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  • Poster presentation
  • Open Access

Microscale impedance measurements suggest that ionic diffusion is implicated in generating extracellular potentials

  • 1Email author,
  • 1,
  • 2,
  • 2,
  • 3,
  • 3,
  • 3,
  • 1 and
  • 1
BMC Neuroscience201415 (Suppl 1) :P214

https://doi.org/10.1186/1471-2202-15-S1-P214

  • Published:

Keywords

  • Phase Difference
  • Ionic Diffusion
  • Extracellular Signal
  • Diffusive Type
  • Extracellular Medium

The genesis of the Local Field Potential (LFP) highly depends on the electric properties of the extracellular medium, but such properties are still subject to a controversy because of contradictory measurements. One possibility is that the use of metal electrodes as current sources in previous studies provides non-physiological results. We tested this possibility by performing impedance measurements in conditions as close as possible to physiological conditions. We generated single-cell LFPs by injecting subthreshold inputs in single neurons using patch-clamp recordings, combined with extracellular recordings with micropipettes. Various measurement configurations show that (1) the extracellular medium has strong low-pass filtering properties and cannot be accounted by a resistive medium; (2) the frequency scaling of the filtering, as well as its phase, show that the system seems intermediate between resistive and capacitive. The extracellular impedance was also measured from in vivo experiments in rats under anesthesia. In this case, recording with intracellular (whole-cell) electrodes, together with extracellular LFP, showed results consistent with the in vitro experiments. Finally, we developed a theoretical model based on Maxwell equations, which shows that all measurements can be explained if the extracellular medium is of diffusive type (Warburg impedance). This model predicts that the phase difference between intracellular and extracellular signals should provide a signature of the physical nature of the impedance, with 45 degrees phase difference for purely diffusive type. The experiments show that indeed, the phase is that of a RC soma in series with a diffusive impedance (between 0 and -45 degrees), therefore confirming the diffusive nature of the extracellular impedance. These findings have potentially important consequences for interpreting LFP measurements and source estimation such as CSD analysis.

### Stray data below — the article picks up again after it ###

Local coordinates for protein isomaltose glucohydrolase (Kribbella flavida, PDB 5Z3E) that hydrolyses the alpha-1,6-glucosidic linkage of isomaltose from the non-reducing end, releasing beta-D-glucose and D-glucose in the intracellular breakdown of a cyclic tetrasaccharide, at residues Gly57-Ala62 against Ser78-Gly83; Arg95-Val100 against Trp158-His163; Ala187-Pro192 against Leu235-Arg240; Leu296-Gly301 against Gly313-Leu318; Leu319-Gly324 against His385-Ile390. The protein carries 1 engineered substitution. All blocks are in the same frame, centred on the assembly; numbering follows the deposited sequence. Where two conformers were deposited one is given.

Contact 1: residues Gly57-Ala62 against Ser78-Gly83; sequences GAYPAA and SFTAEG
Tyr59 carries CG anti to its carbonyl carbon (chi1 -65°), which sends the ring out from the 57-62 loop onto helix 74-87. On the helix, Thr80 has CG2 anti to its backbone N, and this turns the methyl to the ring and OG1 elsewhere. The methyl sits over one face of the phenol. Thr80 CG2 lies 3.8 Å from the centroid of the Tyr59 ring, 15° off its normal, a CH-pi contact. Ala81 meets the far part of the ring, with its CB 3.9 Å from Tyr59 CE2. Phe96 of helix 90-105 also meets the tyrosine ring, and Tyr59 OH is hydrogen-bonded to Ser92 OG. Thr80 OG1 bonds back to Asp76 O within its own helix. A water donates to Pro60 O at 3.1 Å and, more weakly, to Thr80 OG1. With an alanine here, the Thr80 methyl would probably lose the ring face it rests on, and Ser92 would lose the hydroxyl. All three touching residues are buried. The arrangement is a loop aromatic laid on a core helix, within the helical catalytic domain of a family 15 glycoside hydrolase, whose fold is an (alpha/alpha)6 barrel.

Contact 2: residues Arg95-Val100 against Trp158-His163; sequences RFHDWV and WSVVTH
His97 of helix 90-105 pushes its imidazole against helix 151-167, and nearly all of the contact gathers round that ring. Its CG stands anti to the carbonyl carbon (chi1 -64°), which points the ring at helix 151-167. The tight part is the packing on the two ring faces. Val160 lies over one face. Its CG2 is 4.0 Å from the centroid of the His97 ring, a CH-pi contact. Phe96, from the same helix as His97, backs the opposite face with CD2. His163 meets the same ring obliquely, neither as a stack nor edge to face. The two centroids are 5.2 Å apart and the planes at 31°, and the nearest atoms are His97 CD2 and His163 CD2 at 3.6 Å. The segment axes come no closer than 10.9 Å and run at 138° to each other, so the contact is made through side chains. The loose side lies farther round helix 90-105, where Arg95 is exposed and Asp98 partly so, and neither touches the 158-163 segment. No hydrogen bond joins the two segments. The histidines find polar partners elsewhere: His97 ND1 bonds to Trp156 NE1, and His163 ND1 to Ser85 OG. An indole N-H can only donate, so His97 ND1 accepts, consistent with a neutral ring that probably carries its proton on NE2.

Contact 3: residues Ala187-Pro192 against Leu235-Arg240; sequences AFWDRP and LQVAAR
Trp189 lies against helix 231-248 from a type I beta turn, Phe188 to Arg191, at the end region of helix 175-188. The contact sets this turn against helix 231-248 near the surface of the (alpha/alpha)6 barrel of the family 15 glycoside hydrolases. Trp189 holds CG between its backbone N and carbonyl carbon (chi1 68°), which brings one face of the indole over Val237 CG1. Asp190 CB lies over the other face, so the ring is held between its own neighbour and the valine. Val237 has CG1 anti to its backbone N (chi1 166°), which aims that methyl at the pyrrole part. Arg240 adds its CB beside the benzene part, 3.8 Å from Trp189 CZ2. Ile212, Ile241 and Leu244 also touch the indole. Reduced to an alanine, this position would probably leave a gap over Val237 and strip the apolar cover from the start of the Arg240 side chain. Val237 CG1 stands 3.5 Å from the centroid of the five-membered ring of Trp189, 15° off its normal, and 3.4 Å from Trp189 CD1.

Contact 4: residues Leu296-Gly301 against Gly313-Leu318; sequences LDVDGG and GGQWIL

Declarations

Acknowledgements

Supported by CNRS, INSERM, College-de-France, ANR (Complex-V1) and the European Community (BrainScales, Magnetrodes, Human Brain Project)

Authors’ Affiliations

(1)
UNIC, CNRS, Gif sur Yvette, France
(2)
ICM, Paris, France
(3)
CIRB, Collège de France, Paris, France

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